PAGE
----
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There is "cold-galvanizing" (zinc-rich) paint for touchups of welded galvanized stuff. There's a primer for galvanized metal/aluminum (ACE Rust Stop?)  
You could maybe coat the below-grade parts with epoxy instead of paint.
With ANY COATING , thorough, proper preparation is critical for good adhesion.

I think that design to keep the welds/mild steel above ground is a good one. The more thick/massive/solid the mild steel can be, the longer it may endure.
Cold connections like screws/bolts/rivets/epoxy is another way to not weld galvanized...
One more option is stainless steel.
 
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If you look at any major metal structure set into the ground, pylons, pipelines etc you will notice a cable sneaking into the ground.
Its connected to a sacrificial anode, a block of zinc that slowly corrodes away instead of the major structure.

On canal boats and ships its bolted to the side of the hull in contact with the water.
Here are some images
sacrificial anodes come in many forms
 
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Several coats of good paint help, also if it is to be a post in a structure with a roof, just being under the roof in the semi dry will curb most rusting.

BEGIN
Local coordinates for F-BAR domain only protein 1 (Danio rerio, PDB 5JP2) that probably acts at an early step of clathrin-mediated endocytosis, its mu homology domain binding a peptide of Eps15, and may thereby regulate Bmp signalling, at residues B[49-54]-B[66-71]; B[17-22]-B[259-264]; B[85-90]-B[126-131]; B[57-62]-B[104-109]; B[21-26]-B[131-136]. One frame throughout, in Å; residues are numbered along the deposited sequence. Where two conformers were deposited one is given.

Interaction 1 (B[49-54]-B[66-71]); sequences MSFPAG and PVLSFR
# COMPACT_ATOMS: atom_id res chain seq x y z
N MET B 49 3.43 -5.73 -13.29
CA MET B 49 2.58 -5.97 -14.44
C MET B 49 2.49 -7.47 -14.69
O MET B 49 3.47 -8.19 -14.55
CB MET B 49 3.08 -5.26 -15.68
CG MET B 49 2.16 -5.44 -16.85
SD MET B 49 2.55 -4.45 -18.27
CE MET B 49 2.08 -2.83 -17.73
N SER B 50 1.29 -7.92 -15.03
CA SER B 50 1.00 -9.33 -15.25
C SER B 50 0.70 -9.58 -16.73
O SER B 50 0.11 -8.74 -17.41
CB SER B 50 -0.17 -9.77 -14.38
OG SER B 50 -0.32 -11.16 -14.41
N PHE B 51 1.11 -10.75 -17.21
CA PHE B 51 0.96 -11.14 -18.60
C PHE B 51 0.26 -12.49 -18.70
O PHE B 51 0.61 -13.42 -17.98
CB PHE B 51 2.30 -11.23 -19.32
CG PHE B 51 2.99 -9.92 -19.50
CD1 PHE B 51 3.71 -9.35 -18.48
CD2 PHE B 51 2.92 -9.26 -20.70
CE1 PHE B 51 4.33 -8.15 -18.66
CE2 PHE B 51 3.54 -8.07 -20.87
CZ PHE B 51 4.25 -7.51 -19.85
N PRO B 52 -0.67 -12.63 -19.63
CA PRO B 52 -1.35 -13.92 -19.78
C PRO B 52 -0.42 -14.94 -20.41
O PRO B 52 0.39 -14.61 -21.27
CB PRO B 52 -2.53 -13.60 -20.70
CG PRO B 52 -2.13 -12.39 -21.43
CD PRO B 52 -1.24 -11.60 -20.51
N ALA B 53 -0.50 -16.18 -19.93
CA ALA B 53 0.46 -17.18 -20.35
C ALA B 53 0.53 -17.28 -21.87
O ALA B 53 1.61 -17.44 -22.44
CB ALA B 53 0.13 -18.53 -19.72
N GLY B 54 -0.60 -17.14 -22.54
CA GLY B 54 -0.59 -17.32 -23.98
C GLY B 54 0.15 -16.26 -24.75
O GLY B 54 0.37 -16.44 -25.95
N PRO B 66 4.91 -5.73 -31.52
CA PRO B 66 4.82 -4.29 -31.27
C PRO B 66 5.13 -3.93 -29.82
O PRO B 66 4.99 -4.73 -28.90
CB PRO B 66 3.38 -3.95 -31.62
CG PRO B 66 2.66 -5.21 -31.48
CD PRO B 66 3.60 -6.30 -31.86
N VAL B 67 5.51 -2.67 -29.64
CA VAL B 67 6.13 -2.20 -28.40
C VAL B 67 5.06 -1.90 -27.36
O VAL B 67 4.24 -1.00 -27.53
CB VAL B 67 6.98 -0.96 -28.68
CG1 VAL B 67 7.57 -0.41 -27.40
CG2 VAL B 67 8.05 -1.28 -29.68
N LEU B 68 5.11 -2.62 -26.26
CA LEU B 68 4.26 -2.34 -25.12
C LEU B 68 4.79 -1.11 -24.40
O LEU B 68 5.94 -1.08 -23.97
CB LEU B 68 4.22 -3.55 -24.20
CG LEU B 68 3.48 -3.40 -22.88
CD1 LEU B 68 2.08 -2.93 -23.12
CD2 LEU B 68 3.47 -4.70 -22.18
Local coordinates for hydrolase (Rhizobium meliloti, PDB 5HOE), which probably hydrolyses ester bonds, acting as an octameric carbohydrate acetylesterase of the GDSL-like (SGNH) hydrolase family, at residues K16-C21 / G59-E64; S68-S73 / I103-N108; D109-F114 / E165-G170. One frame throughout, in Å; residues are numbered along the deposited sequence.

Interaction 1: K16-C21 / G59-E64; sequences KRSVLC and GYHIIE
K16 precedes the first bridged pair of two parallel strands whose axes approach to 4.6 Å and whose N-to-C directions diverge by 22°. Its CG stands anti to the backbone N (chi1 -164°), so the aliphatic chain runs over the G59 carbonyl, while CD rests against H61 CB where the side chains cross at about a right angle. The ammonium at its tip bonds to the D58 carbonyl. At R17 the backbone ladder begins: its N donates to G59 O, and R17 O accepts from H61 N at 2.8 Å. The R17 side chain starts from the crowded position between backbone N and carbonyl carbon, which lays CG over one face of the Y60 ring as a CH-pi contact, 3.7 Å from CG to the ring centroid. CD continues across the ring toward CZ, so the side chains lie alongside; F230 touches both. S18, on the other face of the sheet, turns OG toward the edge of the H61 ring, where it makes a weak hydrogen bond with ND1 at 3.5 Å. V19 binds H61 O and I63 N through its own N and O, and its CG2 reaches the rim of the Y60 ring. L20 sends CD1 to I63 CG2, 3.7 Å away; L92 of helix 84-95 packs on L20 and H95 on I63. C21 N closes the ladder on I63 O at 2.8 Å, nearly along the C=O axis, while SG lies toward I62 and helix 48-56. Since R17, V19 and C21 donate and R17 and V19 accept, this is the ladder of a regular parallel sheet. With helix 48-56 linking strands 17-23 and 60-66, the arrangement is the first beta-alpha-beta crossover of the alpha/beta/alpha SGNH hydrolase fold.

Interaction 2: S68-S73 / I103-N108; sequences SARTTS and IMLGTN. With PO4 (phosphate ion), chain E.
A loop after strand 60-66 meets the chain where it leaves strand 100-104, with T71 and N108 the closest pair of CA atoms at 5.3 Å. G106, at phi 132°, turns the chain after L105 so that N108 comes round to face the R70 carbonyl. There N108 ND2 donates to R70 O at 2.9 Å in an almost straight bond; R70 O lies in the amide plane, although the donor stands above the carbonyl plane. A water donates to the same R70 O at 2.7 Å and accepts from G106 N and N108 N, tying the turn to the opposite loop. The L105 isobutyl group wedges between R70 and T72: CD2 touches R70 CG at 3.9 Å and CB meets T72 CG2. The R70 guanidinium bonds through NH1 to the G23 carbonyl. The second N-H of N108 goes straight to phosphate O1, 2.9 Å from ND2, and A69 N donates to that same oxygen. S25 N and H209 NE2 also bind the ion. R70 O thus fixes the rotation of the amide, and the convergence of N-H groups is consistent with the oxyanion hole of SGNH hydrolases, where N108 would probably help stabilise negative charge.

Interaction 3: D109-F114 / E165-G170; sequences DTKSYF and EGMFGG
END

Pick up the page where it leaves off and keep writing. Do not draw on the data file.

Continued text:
John C Daley
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Corten steel actually corrodes by forming a self protecting layer.
Its similar to the galvanising process where the zinc will migrate to a scratch and seal it, with steel it creates a dark brown finish that will precent ultimate destruction of thye matertial.
Nifty I reckon!
 
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Coat it in brass. Clean the area of scale and flux. Heat the area with a torch to about 800 F, then hit it with a pure brass wire wheel on a drill. Brass resists corrosion in most normal circumstances, and it's used on fences and outdoor ironwork. Brass contains zinc and copper. If it was hardware that was just going to deal with humidity and not being rained on or getting wet, then I'd use baked on pine tar that works like seasoning a skillet. That's what I put on my homemade nails and hinges and stuff. The brass coating process also normalizes the weld region and takes the stress out of the transition zone between the weld and the mill finished steel. When you heat the clean steel, it will change colors rather quickly, this isn't a big deal, the brass will still adhere.

I've been blacksmithing since January of 2008.
 
Douglas Alpenstock
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John C Daley wrote:If you look at any major metal structure set into the ground, pylons, pipelines etc you will notice a cable sneaking into the ground.
Its connected to a sacrificial anode, a block of zinc that slowly corrodes away instead of the major structures.[/url]


True! Except every form of cathodic protection I have seen requires the application of a DC voltage to reverse the corrosion cell, moving corrosion from the protected metal to the sacrificial anode. Is there a way to do this in a passive system?